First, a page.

The spectrum of "illegal" is broad. One way in which racial epithets are (indirectly) illegal is via anti-discrimination laws, indeed labeled "harassment" by the EEOC
Harassment is unwelcome conduct that is based on race, color,
religion, sex (including sexual orientation, gender identity, or
pregnancy), national origin, older age (beginning at age 40),
disability, or genetic information (including family medical history).
Harassment becomes unlawful where 1) enduring the offensive conduct
becomes a condition of continued employment, or 2) the conduct is
severe or pervasive enough to create a work environment that a
reasonable person would consider intimidating, hostile, or abusive.
Anti-discrimination laws also prohibit harassment against individuals
in retaliation for filing a discrimination charge, testifying, or
participating in any way in an investigation, proceeding, or lawsuit
under these laws; or opposing employment practices that they
reasonably believe discriminate against individuals, in violation of
If an employer tolerates racial epithets, they are likely to be the target of a harassment lawsuit. There is no limit on who utters the epithet, thus a customer can be the trigger for a suit. In cases not involving supervisory employees, liability arises if the employer "knew, or should have known about the harassment and failed to take prompt and appropriate corrective action". Analogously, racial epithets in educational institutions are actionable. Framed in terms of a random epithet by a non-employee or campus visitor (where the institution has minimal leverage over the offender), the institution must act, when it becomes aware of such circumstances arising, and cannot just say "What can we do??".
A second (remote) possibility is through the fighting words doctrine, that the government can limit speech that is "likely to incite immediate violence or retaliation by the recipients of the words". This arose initially in Chaplinsky v. New Hampshire – one of the holdings was that
The Court notices judicially that the appellations "damned racketeer"
and "damned Fascist" are epithets likely to provoke the average person
to retaliation, and thereby cause a breach of the peace.
There have been numerous refinements of the doctrine over the decades, so the mere utterance of a racial epithet would not run afoul of properly-restrained "breach of peace" laws. One of the two most-relevant current opinions is Brandenburg v. Ohio, 395 U.S. 444, where the court held that the government cannot
forbid advocacy of the use of force or of law violation except where
such advocacy is directed to inciting or producing imminent lawless
action and is likely to incite or produce such action
but uttering an epithet is not advocacy of force or law violation. The second is R.A.V. v. City of St. Paul, 505 US 377 where defendant was charged with violating an ordinance that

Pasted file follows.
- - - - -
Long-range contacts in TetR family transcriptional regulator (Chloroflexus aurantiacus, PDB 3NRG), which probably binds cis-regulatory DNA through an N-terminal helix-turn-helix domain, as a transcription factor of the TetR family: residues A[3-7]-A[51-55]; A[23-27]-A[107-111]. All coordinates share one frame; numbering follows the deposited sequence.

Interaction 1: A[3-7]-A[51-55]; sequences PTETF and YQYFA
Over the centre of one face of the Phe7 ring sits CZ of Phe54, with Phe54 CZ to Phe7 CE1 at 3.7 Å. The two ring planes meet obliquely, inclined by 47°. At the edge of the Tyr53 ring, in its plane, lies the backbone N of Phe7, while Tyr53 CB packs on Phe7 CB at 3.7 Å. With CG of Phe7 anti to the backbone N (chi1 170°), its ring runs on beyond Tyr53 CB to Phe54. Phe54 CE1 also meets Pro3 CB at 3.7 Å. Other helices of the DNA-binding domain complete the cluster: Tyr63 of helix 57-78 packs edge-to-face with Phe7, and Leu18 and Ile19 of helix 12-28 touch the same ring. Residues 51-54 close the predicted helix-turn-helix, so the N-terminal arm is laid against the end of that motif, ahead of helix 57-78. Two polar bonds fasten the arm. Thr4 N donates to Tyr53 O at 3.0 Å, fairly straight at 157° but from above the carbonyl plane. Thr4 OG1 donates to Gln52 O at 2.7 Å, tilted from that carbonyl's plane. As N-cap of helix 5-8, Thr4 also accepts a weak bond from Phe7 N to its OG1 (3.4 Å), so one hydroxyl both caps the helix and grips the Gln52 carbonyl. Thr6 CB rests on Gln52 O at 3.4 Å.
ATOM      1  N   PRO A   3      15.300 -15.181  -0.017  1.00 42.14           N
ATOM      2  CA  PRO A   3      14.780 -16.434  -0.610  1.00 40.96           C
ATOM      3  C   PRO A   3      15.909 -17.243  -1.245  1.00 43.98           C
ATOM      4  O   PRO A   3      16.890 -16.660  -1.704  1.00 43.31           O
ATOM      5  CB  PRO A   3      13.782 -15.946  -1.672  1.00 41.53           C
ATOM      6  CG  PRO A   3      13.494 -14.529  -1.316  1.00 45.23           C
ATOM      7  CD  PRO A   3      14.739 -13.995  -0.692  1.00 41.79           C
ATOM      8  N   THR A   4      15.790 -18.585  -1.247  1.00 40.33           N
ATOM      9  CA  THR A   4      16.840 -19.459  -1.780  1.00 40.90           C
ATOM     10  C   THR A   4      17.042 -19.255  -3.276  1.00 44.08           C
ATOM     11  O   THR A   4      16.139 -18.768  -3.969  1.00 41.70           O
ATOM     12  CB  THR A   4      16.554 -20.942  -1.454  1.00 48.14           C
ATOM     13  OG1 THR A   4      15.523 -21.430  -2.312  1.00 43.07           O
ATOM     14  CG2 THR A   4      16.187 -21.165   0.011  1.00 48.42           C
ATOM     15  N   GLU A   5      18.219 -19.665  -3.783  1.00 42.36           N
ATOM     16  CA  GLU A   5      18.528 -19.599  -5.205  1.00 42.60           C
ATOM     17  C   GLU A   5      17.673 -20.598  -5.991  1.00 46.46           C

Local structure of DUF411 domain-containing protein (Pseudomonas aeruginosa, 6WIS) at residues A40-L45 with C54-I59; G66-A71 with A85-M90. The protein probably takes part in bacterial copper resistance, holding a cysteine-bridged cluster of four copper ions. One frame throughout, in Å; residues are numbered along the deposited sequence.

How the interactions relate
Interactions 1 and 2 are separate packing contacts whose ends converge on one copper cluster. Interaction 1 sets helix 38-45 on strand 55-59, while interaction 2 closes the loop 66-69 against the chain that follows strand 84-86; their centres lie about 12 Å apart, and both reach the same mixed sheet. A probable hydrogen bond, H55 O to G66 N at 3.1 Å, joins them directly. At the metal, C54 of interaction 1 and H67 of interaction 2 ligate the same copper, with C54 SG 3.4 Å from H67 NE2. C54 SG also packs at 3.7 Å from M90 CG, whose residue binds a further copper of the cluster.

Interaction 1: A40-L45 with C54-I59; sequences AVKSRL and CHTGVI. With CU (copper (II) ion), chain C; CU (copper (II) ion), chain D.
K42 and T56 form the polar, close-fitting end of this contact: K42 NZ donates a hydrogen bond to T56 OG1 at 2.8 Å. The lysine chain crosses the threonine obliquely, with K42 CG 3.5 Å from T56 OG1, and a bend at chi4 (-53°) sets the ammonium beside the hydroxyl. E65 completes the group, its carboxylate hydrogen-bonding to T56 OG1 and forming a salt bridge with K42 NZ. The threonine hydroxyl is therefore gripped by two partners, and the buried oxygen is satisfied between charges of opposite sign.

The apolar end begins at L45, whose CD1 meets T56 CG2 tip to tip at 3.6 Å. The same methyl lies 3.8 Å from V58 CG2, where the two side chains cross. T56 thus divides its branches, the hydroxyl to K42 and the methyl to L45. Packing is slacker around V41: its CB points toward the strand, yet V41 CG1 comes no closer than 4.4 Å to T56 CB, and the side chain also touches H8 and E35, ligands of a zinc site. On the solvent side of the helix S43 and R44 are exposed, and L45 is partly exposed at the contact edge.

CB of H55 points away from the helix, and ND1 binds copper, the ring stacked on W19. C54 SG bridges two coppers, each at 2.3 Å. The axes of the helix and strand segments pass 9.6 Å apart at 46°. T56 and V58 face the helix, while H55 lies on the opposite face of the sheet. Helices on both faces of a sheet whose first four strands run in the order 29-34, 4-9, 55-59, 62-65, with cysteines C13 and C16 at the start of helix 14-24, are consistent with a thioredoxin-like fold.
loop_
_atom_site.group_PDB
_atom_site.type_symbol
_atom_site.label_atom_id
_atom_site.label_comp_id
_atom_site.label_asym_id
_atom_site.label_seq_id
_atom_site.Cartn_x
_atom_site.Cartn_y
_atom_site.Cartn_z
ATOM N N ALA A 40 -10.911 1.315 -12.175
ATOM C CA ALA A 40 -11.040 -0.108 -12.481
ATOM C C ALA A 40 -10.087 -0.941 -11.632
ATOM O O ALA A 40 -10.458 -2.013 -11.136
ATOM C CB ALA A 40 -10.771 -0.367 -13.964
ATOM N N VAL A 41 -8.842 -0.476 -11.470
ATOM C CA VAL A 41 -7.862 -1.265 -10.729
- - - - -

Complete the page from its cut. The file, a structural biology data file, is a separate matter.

prohibits the display of a symbol which one knows or has reason to
know "arouses anger, alarm or resentment in others on the basis of
race, color, creed, religion or gender"
SCOTUS ruled that "the First Amendment does not permit a state to use content discrimination to achieve a compelling interest if it is not necessary to achieve that interest" (emphasis added), holding that
A few limited categories of speech, such as obscenity, defamation, and
fighting words, may be regulated because of their constitutionally
proscribable content. However, these categories are not entirely
invisible to the Constitution, and government may not regulate them
based on hostility, or favoritism, towards a nonproscribable message
they contain. Thus the regulation of "fighting words" may not be based
on nonproscribable content. It may, however, be underinclusive,
addressing some offensive instances and leaving other, equally
offensive, ones alone, so long as the selective proscription is not
based on content, or there is no realistic possibility that regulation
of ideas is afoot.
A further holding is that the law is
is facially unconstitutional because it imposes special prohibitions
on those speakers who express views on the disfavored subjects of
"race, color, creed, religion or gender." At the same time, it permits
displays containing abusive invective if they are not addressed to
those topics. Moreover, in its practical operation the ordinance goes
beyond mere content, to actual viewpoint, discrimination.
The court has not clearly identified a context in which a law against a racial epithet would be constitutional, they have simply identified other bars that would have to be cleared for such a law to be permissible. No utterance, devoid of context, is illegal, so to discover where such an utterance could be part of a prosecutions, we would need a lot of specific context in the hypothetical.